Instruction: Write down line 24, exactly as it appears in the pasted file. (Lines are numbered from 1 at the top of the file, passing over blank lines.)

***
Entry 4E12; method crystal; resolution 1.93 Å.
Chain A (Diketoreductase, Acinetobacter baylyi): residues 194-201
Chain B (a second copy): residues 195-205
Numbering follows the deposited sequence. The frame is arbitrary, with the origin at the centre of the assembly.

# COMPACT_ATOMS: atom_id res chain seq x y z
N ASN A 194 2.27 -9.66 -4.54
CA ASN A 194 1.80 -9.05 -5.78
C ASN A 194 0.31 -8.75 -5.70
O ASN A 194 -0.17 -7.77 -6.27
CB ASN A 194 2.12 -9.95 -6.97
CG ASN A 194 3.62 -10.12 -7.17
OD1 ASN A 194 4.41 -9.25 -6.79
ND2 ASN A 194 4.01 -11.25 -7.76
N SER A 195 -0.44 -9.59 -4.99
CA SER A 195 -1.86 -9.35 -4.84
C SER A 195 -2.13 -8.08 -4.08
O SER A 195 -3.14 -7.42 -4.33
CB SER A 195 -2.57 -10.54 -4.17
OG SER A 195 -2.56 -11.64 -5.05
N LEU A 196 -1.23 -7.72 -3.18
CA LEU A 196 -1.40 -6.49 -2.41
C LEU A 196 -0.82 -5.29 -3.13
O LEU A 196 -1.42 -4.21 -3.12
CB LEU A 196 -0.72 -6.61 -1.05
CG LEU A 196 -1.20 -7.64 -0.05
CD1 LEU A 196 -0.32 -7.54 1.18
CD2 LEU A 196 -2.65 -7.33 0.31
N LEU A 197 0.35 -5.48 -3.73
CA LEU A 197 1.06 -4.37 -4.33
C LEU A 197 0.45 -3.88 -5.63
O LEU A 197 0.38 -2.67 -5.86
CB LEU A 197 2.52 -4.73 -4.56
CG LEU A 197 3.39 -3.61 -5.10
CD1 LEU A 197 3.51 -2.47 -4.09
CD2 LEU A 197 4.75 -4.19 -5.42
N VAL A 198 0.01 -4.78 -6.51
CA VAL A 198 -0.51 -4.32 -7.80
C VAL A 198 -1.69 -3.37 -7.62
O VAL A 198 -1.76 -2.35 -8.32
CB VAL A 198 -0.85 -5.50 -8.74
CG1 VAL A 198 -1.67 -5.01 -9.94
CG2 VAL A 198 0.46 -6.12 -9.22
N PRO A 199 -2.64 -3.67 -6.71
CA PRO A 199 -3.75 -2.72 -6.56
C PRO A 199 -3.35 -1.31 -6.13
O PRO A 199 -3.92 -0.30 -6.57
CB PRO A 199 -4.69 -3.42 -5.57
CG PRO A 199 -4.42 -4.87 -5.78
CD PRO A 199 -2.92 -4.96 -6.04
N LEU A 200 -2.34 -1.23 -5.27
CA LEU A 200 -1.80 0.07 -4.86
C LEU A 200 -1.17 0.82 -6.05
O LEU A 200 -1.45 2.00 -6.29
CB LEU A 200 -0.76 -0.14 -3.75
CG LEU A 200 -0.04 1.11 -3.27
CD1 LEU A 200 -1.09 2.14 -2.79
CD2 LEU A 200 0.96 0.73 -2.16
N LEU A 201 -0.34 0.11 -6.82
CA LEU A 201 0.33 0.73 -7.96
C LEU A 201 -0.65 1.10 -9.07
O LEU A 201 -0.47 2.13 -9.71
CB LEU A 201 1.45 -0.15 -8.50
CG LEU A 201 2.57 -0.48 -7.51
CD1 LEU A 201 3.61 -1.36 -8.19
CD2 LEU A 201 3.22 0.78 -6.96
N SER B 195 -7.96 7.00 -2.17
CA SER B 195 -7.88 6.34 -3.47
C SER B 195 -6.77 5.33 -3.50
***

CB LEU A 196 -0.72 -6.61 -1.05